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  20. Chris Thompson

    Awesome tips Amélie! You list down some great points here! Thank you so much sharing this post I learnt something new. Surely I will recommend this and will be included in my Social Sharing:).

    1. Amélie Post author

      Hi! It’s a self hosted WordPress blog. I just bought the domain, installed WordPress and started blogging! 🙂

    1. Amélie Post author

      Thanks! There are a few countries where you can do them until 35. Maybe I should write a post about this 🙂

  21. Tiffany

    Hi Amelie,
    Just came across you site. Great article! I too am such a big fan of working holiday visas and that wiki link you provided is a great resource. Will look forward to following along with you now!
    Best, Tiff

  22. Elizabeth

    This is a great post. Thank you so much for sharing all of these tips. I’m certainly going to pursue some of the writing opportunities!

  23. Danyon Satterlee

    Thank you for this post! Trying to gear up for more travel myself. I’ve been designing for a while, but I need to figure out how to pick up more clients. I KNOW I can do the work. It’s just tricky finding people >_< Keep up the great work!

  24. Evan

    Hi!! Great tips! I like how you explain what freelance jobs you do and your optimism! I do not travel full time but is something that I am planning on doing and your ideas of how to make extra money are great! I followed the link to the translating jobs website and I would like to know your opinion about it, since you have to pay a small fee to get started,do you think is worth to try? Would youu get enough jobs to make some money, it looks too good to be true but I think it’s a grat way to make some extra money! Thanks!

  25. Sarah

    Wow this is literally my dream. I am a graphic design student right now who cannot wait to get out in the world and travel and I am a big fan of yoga too. Thanks for writing this! It was very inspiring to read and also has some great ideas that I’ve never thought of before.

  26. Ian

    Some great tips, Amelie. After 18 months of travel and blogging, I’m in that period of trying to work out where I go from here and you’ve given me some tasty food for thought. Keep up the good (and hard) work!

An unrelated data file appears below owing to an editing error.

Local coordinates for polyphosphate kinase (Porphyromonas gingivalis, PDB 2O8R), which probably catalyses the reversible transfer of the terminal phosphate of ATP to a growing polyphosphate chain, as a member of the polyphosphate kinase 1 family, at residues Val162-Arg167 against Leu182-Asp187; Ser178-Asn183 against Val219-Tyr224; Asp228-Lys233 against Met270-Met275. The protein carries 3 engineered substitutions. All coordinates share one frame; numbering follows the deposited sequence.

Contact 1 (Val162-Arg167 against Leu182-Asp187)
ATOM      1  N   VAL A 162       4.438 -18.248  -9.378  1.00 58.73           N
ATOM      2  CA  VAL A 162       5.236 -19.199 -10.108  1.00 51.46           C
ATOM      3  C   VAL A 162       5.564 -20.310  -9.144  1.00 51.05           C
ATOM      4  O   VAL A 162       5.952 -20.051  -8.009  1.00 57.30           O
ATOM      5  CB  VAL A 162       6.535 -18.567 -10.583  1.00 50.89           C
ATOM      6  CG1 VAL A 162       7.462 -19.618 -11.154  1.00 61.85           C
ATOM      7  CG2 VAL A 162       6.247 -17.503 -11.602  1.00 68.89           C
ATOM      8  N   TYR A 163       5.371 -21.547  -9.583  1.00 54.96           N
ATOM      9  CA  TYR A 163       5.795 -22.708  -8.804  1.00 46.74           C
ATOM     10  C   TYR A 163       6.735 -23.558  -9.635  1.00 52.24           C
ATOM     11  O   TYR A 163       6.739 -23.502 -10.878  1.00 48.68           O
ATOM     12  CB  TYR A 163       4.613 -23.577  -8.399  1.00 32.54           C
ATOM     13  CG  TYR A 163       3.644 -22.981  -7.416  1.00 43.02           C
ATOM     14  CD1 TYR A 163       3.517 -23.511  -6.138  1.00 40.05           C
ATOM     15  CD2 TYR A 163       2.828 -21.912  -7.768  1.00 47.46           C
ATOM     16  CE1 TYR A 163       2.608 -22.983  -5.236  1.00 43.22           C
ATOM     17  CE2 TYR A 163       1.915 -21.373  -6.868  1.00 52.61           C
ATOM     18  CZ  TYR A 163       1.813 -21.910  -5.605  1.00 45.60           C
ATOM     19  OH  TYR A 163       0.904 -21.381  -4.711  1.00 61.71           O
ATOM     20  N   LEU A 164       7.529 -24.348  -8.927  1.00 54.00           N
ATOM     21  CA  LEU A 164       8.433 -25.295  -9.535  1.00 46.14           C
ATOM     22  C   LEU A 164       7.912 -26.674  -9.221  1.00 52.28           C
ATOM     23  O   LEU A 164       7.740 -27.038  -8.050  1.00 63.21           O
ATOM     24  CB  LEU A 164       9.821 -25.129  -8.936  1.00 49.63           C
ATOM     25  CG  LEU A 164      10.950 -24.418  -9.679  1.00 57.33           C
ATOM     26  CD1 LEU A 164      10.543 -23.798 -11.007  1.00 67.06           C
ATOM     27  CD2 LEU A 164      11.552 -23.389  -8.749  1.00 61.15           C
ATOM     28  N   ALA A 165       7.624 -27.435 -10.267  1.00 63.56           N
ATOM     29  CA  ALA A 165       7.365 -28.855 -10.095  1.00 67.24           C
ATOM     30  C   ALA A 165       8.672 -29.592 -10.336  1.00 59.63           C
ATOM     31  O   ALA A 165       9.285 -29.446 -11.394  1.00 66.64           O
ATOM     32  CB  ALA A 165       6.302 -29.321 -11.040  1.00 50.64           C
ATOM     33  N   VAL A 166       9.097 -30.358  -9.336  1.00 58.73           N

27. Courteney

    I loved reading this and I love that you included links to different sources under each topic. Bless your heart and I wish you safe travels:)

  28. Mike

    Great read, in the near future I plan to get on the road for as long as possible so I think I will refer to your tips. With my blog and photography I am making some passive income to keep me going but need more streams. Thanks for the tips! 🙂

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  31. Anastasia

    I’ve seen a lot of atricles on this topic but yours is the most useful! Had no idea about that working holiday visa. Thank you:)

  32. Marieke Philipa Amalieh Bülow

    Inspiring post. Thank you.
    If you are still in Europe and planning to go to Denmark I will happily share my home with you for some weeks. Or if you know other travel bloggers let me know. I am making it a part of my business to build network and relations internationally by opening my home.

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  34. Grant Simon

    Just found this post and it has some really nice content. Like a previous commenter said Couchsurfing is gold. I wrote an article about it:

    Also, I do jiu-jitsu so another way I travel is through a site called BJJ Gloebtrotters and they have mat surfing, which is couchsurfing for jiu-jitsu people. Cool concept. I feel like we need one for digital nomads. Hmm.. Thoughts?

  35. Veronika wacker

    Anyoneany recommendations for I strange for travelling through south east Asia for a few months?

  36. Hrishi

    I recently came across volunteering and i find your Malaysian experience very intriguing. Work for accommodation sounds to be an easy and a nice way of enhancing one’s travel experience. I first came across the concept on Hippohelp. Have you tried it?

  37. Vicky

    Wow great post. My eyes are really opening to the amount of money making opportunities available online and while traveling. Thanks for sharing!

  38. Alexandra Wrigley

    This is really refreshing to read another individuals account on making travel full time I’m currently doing this working as a full time travel blogger. One day I hope I generate enough revenue to fund my dream.

  39. Emily Rose

    Yes I so relate to this!! I’ve ran out of money a few times on the road but I always find a way to make it work. While I was in Israel, I way overspent because I hadn’t realized just how expensive everything would be!
    Great blog post!

  40. Emily Rose

    Yes I really relate to this! I have ran out of money a few times while traveling as well. Especially when I went to Israel for the first time and didn’t realize just how expensive the country is, yikes! But you always find a way to make it work 🙂

    Great post!